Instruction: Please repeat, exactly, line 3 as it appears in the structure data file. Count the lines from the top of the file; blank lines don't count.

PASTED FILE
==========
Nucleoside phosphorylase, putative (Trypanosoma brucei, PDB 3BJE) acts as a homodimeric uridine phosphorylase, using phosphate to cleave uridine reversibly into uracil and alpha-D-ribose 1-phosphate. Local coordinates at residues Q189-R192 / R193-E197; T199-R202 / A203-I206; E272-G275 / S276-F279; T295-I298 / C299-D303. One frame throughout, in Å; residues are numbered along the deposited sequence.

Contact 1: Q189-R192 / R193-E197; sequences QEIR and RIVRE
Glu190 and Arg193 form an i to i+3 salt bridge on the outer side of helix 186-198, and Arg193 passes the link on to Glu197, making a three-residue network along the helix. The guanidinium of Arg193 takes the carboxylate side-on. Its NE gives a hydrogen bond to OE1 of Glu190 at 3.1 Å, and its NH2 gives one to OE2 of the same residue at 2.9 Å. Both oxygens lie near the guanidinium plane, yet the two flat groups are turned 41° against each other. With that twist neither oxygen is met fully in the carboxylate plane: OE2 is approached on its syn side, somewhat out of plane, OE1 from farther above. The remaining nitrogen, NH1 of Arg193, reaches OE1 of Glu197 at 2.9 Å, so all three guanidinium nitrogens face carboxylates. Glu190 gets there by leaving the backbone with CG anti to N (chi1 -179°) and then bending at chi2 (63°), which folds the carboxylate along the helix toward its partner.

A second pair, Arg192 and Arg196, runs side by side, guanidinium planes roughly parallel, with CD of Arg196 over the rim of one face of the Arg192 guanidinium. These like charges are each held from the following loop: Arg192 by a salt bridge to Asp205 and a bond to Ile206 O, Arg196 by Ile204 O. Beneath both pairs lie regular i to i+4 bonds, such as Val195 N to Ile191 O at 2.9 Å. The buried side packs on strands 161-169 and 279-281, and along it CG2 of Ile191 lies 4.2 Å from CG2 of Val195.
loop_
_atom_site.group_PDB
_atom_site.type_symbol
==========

Glu190 and Arg193 form an i to i+3 salt bridge on the outer side of helix 186-198, and Arg193 passes the link on to Glu197, making a three-residue network along the helix. The guanidinium of Arg193 takes the carboxylate side-on. Its NE gives a hydrogen bond to OE1 of Glu190 at 3.1 Å, and its NH2 gives one to OE2 of the same residue at 2.9 Å. Both oxygens lie near the guanidinium plane, yet the two flat groups are turned 41° against each other. With that twist neither oxygen is met fully in the carboxylate plane: OE2 is approached on its syn side, somewhat out of plane, OE1 from farther above. The remaining nitrogen, NH1 of Arg193, reaches OE1 of Glu197 at 2.9 Å, so all three guanidinium nitrogens face carboxylates. Glu190 gets there by leaving the backbone with CG anti to N (chi1 -179°) and then bending at chi2 (63°), which folds the carboxylate along the helix toward its partner.